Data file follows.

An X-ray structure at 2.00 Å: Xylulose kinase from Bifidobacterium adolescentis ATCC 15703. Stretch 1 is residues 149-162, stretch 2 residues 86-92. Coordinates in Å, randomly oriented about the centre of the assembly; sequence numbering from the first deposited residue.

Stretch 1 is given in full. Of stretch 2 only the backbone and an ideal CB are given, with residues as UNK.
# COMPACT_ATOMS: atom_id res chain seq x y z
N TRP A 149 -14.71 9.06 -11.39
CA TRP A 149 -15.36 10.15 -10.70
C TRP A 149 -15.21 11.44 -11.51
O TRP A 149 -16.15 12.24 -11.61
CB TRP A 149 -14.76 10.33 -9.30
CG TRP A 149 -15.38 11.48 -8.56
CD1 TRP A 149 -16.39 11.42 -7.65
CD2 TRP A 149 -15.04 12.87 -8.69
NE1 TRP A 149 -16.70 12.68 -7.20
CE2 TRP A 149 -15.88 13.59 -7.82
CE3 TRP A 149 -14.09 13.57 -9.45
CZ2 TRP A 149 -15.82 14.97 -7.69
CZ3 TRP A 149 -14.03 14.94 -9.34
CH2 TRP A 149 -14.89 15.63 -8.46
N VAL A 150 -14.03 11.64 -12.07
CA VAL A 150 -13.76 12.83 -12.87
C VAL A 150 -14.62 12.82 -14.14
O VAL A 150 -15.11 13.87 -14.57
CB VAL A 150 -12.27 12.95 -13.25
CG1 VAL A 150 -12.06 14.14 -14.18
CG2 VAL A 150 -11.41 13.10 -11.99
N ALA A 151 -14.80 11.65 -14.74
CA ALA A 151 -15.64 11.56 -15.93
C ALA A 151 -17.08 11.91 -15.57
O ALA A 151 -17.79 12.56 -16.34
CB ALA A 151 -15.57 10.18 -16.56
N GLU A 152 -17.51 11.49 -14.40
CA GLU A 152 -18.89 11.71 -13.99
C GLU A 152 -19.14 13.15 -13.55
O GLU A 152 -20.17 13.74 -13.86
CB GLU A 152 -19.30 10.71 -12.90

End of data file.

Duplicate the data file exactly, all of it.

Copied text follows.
An X-ray structure at 2.00 Å: Xylulose kinase from Bifidobacterium adolescentis ATCC 15703. Stretch 1 is residues 149-162, stretch 2 residues 86-92. Coordinates in Å, randomly oriented about the centre of the assembly; sequence numbering from the first deposited residue.

Stretch 1 is given in full. Of stretch 2 only the backbone and an ideal CB are given, with residues as UNK.
# COMPACT_ATOMS: atom_id res chain seq x y z
N TRP A 149 -14.71 9.06 -11.39
CA TRP A 149 -15.36 10.15 -10.70
C TRP A 149 -15.21 11.44 -11.51
O TRP A 149 -16.15 12.24 -11.61
CB TRP A 149 -14.76 10.33 -9.30
CG TRP A 149 -15.38 11.48 -8.56
CD1 TRP A 149 -16.39 11.42 -7.65
CD2 TRP A 149 -15.04 12.87 -8.69
NE1 TRP A 149 -16.70 12.68 -7.20
CE2 TRP A 149 -15.88 13.59 -7.82
CE3 TRP A 149 -14.09 13.57 -9.45
CZ2 TRP A 149 -15.82 14.97 -7.69
CZ3 TRP A 149 -14.03 14.94 -9.34
CH2 TRP A 149 -14.89 15.63 -8.46
N VAL A 150 -14.03 11.64 -12.07
CA VAL A 150 -13.76 12.83 -12.87
C VAL A 150 -14.62 12.82 -14.14
O VAL A 150 -15.11 13.87 -14.57
CB VAL A 150 -12.27 12.95 -13.25
CG1 VAL A 150 -12.06 14.14 -14.18
CG2 VAL A 150 -11.41 13.10 -11.99
N ALA A 151 -14.80 11.65 -14.74
CA ALA A 151 -15.64 11.56 -15.93
C ALA A 151 -17.08 11.91 -15.57
O ALA A 151 -17.79 12.56 -16.34
CB ALA A 151 -15.57 10.18 -16.56
N GLU A 152 -17.51 11.49 -14.40
CA GLU A 152 -18.89 11.71 -13.99
C GLU A 152 -19.14 13.15 -13.55
O GLU A 152 -20.17 13.74 -13.86
CB GLU A 152 -19.30 10.71 -12.90